19. Rosenkranz, My Life & Times, 3:11. An article on Crumb helps pinpoint the completion of the Mission Rebels mural as early 1972. Tarshis, “Reluctant Celebrity.” Sources suggest the Horizons Unlimited mural was completed in late 1971 or early 1972. Barnett offers 1971 in Community Murals, 126; Drescher lists 1972 in San Francisco Murals, 19.
  20. Regilio, “Michael Ríos.”
  21. Tomás F. Summers Sandoval Jr., Latinos at the Golden Gate: Creating Community and Identity in San Francisco (Chapel Hill: University of North Carolina Press, 2013), 120.
  22. Carmen Castro, “Mission Muralists: Art Statements of the Mission,” El Tecolote, July 26, 1972.
  23. Michael Ríos, oral history, conducted by Camilo Garzón for SFMOMA, [00:13:07].
  24. Castro, “Mission Muralists.”
  25. Ríos described presenting his sketch to “some people of MCO and Legal Aid and they approved it,” in Castro, “Mission Muralists.” Two other sources reference the building as housing legal aid: Barnett, Community Murals, 14; Eva Sperling Cockcroft and Holly Barnet-Sánchez, Signs from the Heart: California Chicano Murals (Albuquerque: University of New Mexico Press, 1993), 36.
  26. Richard Phinney, “San Francisco’s ‘secret’ gallery,” Vancouver Sun, June 4, 1983.
  27. Carlos Vidal Greth, “Murals of the Mission,” San Francisco Chronicle, March 24, 1988.
  28. Cordova, Heart of the Mission, 126–51.
  29. Cordova, 83.
  30. Patricia Rodriguez, interview with author, March 27, 2003.
  31. Rodriguez, March 27, 2003.
  32. Rodriguez.
  33. Barnett, Community Murals, 128–30.
  34. Mia Galaviz de Gonzalez, oral history conducted by Camilo Garzón for SFMOMA, June 6, 2021, [00:36:00].
  35. On San Francisco’s slow steps toward desegregation, see David Kirp, Just Schools: The Idea of Racial Equality in American Education (Berkeley: University of California Press, 1982), 84, 108, 111. In my study of Children’s Book Press and its work with muralists, I discuss artist–activist interventions to the limited school curriculums of the sixties and seventies. Cary Cordova, “Portable Murals: Children’s Book Press and the Circulation of Latino Art,” Visual Resources: An International Journal of Images and Their Uses 33, nos. 3–4 (September–December 2017). Gary Orfield discusses how critical the 1964 Civil Rights Act was in spurring desegregation, but he also points out how “There never was any significant attempt to desegregate Latino children, except in a handful of districts. As their numbers grew, their segregation steadily increased. The Supreme Court did not recognize the right of Latino children to desegregate schools until 1973.” See Orfield’s “The 1964 Civil Rights Act and American Education,” in Legacies of the 1964 Civil Rights Act, ed. Bernard Grofman (Charlottesville: University Press of Virginia, 2000), 117.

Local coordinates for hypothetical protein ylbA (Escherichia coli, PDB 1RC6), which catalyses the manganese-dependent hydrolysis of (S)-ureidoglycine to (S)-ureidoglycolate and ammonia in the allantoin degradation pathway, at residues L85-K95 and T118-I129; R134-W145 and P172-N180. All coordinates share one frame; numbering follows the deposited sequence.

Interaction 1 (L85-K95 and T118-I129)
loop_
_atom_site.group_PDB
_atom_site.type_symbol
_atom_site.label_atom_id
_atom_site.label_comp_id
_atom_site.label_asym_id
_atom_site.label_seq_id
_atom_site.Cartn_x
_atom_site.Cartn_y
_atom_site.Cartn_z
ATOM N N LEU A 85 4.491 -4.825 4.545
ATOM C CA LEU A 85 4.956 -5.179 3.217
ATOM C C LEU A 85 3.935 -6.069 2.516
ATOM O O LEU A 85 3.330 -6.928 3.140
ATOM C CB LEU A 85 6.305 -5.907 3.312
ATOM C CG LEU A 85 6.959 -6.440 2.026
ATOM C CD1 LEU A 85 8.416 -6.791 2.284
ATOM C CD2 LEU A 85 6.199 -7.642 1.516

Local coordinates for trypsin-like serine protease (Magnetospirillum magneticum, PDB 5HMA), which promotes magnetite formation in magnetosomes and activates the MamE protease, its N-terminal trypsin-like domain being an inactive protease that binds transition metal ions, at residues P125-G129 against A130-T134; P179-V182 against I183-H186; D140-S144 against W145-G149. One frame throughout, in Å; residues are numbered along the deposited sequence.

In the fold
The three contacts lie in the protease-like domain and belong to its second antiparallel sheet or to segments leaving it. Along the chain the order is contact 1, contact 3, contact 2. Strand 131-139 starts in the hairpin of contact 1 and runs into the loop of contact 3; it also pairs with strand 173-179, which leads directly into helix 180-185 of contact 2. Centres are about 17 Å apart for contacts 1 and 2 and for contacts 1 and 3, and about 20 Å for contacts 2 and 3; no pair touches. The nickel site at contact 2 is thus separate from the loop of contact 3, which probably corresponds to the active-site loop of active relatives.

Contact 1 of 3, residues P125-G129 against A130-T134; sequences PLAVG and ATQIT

36. See Kenneth J. Meier and Joseph Stewart Jr., The Politics of Hispanic Education: Un Paso Pa’lante y Dos Pa’tras (Albany: State University of New York Press, 1991), 79–80.
  37. Galaviz, oral history, June 6, 2021, [00:40:02].
  38. Also see Cordova, Heart of the Mission, 144–45.
  39. Barnett, Community Murals, 133.
  40. Rodriguez, “Mujeres Muralistas,” 87.
  41. Rodriguez, 81.